ROUNDING THE BASES
Vintage rules in our book, but there’s something particularly cool about the eco-friendly women’s sportswear line Vintage Blue. Their line of tees ($24-$28) and totes ($18) are dedicated to the women who played in the All-American Girls Professional Baseball League from 1943 to 1954, the athletes captured in the classic 1992 movie A League of Their Own (starring Madonna, Geena Davis and Tom Hanks, among others). Not only do the pouty-lipped models on their retro-looking site harken back to the era, but the organic tees feature images of women swinging, running and catching that are both inspiring, and a little sexy. And, 5% of sales go to charitable causes. —Brita Belli
CONTACT: Vintage Blue.
Can you have enough reusable tote bags? No, we cannot. Especially if the bag is called a Shagbag, features modern psychedelic-styled or beach-ready graphics, and is not only recyclable and machine washable, but weatherproof, too. These bags ($22) can be used for hauling gym clothes, carry-on luggage, the stuff that would otherwise go in your too-small purse and, of course, groceries. They’re made from Tyvek, a DuPont-made fabric that’s flexible but strong, and gets increasingly softer with wear. All bags come with a matching drawstring pouch that they can be stuffed inside. —B.B.
CONTACT: Shagbag (410)499-6090.
LET THERE BE LIGHT
LED (light-emitting diode) lights have an environmental leg up on CFLs (compact fluorescent lights). And now they can even provide the same quality of light. EarthLED has lighting for every outlet—including dimmable LEDs, decorative bulbs and warm-to-bright traditional lightbulbs. The cost is high—a ZetaLux warm white bulb goes for $49.99—but you"ll make up for it in longevity and energy savings. If you’re using that lightbulb for 8 hours a day and your electric rates are $.10 per kilowatt-hour, it will set you back just $2/year, according to the company. Every EarthLED bulb lasts 50,000 or more hours (compared to 1,000 for an incandescent) and, unlike those CFLs, there’s no mercury to worry about. —B.B.
ASLEEP WITH THE NOODLES
Who would’ve thought that noodles could lend so much to a restful sleep? But the CozyPure La"Noodle Pillow ($52 for a standard) is filled with latex noodles that are not only squishably soft, but offer serious head support, too. Encased in soft organic stretch-knit cotton, it’s a pillow that seems almost a shame to cover. This environmentally friendly, animal-free option is also a perfect fit for allergy sufferers—it’s mold-, mildew- and dust-mite resistant. —B.B.
CONTACT: CozyPure, (800)229-7571.
SAFER SUN FUN
Here are a few new biodegradable beauty products to toss in the beach bag:
John Masters Organics Shine On Hair Treatment ($30) is a welcome alternative to petroleum-based pomades. Kelp replaces traditional silicone for shine and softness. Other key ingredients include carrot seed oil and calendula extract.
Also from John Masters Organics is a new SPF 30 Natural Mineral Sunscreen, which provides non-greasy and quick-absorbing sun protection for face and body. With aloe, shea butter and jojoba oil, this serves nicely as an everyday facial moisturizer as well.
For those who live in the pool all summer (or year-round), there’s a new line from Aveda called Sun Care that’s formulated to cleanse and protect hair from the damaging effects of sun, salt and chlorine. First, mist dry or damp hair with the water-resistant Protective Hair Veil ($26) before swimming or spending time in the sun. This lightweight conditioner provides natural UV protection, derived from wintergreen and cinnamon bark. Next, Aveda Sun Care Hair and Body Cleanser ($20) is a gentle all-in-one shampoo/body wash that removes the discoloration that can be caused by chlorinated water. Finally, the After-Sun Hair Masque ($26) is an intensive conditioner containing morikue, a protein derived from Brazil nuts.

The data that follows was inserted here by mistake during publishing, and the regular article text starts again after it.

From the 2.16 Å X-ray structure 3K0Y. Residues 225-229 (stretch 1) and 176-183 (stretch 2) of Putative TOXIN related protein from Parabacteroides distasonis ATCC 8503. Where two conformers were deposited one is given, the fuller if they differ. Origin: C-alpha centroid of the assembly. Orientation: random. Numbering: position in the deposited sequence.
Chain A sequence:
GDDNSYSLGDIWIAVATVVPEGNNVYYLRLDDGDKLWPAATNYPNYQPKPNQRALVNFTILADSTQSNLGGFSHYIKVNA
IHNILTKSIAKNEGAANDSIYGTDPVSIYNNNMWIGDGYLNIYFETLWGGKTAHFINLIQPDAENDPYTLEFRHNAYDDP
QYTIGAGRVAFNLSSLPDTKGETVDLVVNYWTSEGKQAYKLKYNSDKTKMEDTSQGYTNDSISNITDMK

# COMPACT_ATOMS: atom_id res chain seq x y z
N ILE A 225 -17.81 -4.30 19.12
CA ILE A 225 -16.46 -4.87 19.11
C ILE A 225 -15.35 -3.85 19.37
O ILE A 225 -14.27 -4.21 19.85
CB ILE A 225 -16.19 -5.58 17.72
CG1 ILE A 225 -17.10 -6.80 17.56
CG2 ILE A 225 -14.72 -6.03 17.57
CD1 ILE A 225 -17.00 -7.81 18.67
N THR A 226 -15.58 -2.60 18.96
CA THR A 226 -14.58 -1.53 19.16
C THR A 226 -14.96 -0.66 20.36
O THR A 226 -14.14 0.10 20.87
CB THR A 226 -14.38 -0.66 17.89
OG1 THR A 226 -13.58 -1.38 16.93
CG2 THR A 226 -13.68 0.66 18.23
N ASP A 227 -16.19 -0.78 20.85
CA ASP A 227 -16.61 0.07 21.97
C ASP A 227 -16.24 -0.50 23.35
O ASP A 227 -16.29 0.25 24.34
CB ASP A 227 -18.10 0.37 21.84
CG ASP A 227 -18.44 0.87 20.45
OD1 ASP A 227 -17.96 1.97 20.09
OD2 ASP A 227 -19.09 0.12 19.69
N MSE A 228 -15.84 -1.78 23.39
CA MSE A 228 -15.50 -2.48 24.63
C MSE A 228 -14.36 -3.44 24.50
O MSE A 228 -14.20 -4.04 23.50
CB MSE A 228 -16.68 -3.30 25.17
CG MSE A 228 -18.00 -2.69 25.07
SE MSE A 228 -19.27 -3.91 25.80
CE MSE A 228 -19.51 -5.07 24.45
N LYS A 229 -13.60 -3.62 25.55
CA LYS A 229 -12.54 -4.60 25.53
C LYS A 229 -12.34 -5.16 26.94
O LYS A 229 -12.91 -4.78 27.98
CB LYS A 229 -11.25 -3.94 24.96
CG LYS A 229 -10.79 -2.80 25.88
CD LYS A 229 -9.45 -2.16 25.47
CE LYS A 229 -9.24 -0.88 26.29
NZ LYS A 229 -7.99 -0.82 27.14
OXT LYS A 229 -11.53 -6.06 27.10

Both John Masters and Aveda feature recycled and recyclable packaging, too. We especially like that the Protective Hair Veil comes in a 100% post-consumer recycled bottle. —Jessica Rae Patton
Anyone who’s ever stood downwind of a conventional barbecue grill knows, as the ads say, "there’s no such thing as clean coal." The uGo FlameDisk ($19.99 for a three-pack) provides an alternative power source to those soot-producing briquettes, in the form of solid ethanol packaged in a recyclable aluminum pie tin. About the same weight and size as a side dish, it’s certainly easier to transport to the cookout than a bag of coal. Another plus: It both heats up and cools down quickly—you’re ready to cook in less than five minutes, have about 40 minutes of burn time and are left with no hot coals to dispose of. It even comes with a book of matches. —J.R.P.
A HALLMARK CARD, IT ISN"T
For a unique gift for Mom, consider the new book In the Womb: Animals (National Geographic Books, $26). It’s the print accompaniment to the latest installment in the critically acclaimed "In the Womb" video series. Premiering on the National Geographic channel Mother’s Day, May 10, 2009, the series reveals through 3-D and 4-D ultrasound technology the "extreme" baby-making methods of sharks, penguins, kangaroos and wasps. In the Womb: Animals follows the gestational journeys of the forementioned menagerie, as well as a golden retriever, a dolphin and an elephant. Science and nature writer Michael Sims authors the book with gripping language and the senses of both wonder and humor necessary to undertake a project of this topic. The in utero photographs are both startling and touching—an elephant suspended in amniotic fluid; a close-up of a fetal sand-tiger shark, its toothy grimace all the scarier when we learn that it fights its siblings to the death—before birth; puppies-in-the-making, with their whisker dots and fuzzy paws.
The book’s details will take up permanent residence in one’s imagination, from the fortitude of female elephants, who have the longest gestational period (22 months) and the largest birth we